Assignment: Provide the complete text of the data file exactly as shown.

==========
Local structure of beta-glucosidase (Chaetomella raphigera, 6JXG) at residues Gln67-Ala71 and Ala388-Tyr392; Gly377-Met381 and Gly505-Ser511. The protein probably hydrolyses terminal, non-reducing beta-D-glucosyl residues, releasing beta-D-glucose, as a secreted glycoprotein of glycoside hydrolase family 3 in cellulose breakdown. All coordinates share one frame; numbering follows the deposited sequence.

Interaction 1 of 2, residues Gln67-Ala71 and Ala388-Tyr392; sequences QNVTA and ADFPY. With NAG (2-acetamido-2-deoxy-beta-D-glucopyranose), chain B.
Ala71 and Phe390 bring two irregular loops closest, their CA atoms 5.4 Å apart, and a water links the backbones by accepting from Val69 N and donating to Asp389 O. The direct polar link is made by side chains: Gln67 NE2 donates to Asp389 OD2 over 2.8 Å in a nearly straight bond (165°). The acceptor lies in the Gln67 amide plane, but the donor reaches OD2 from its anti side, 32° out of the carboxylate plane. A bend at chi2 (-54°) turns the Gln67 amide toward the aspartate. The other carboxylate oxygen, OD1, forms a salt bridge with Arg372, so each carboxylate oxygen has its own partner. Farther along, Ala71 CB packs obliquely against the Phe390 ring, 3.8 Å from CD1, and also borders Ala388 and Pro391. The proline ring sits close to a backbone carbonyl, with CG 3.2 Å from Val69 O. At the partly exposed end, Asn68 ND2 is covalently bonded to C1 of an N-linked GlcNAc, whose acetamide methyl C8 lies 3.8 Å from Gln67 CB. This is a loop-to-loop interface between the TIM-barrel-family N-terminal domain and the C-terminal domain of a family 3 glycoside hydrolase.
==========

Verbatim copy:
Local structure of beta-glucosidase (Chaetomella raphigera, 6JXG) at residues Gln67-Ala71 and Ala388-Tyr392; Gly377-Met381 and Gly505-Ser511. The protein probably hydrolyses terminal, non-reducing beta-D-glucosyl residues, releasing beta-D-glucose, as a secreted glycoprotein of glycoside hydrolase family 3 in cellulose breakdown. All coordinates share one frame; numbering follows the deposited sequence.

Interaction 1 of 2, residues Gln67-Ala71 and Ala388-Tyr392; sequences QNVTA and ADFPY. With NAG (2-acetamido-2-deoxy-beta-D-glucopyranose), chain B.
Ala71 and Phe390 bring two irregular loops closest, their CA atoms 5.4 Å apart, and a water links the backbones by accepting from Val69 N and donating to Asp389 O. The direct polar link is made by side chains: Gln67 NE2 donates to Asp389 OD2 over 2.8 Å in a nearly straight bond (165°). The acceptor lies in the Gln67 amide plane, but the donor reaches OD2 from its anti side, 32° out of the carboxylate plane. A bend at chi2 (-54°) turns the Gln67 amide toward the aspartate. The other carboxylate oxygen, OD1, forms a salt bridge with Arg372, so each carboxylate oxygen has its own partner. Farther along, Ala71 CB packs obliquely against the Phe390 ring, 3.8 Å from CD1, and also borders Ala388 and Pro391. The proline ring sits close to a backbone carbonyl, with CG 3.2 Å from Val69 O. At the partly exposed end, Asn68 ND2 is covalently bonded to C1 of an N-linked GlcNAc, whose acetamide methyl C8 lies 3.8 Å from Gln67 CB. This is a loop-to-loop interface between the TIM-barrel-family N-terminal domain and the C-terminal domain of a family 3 glycoside hydrolase.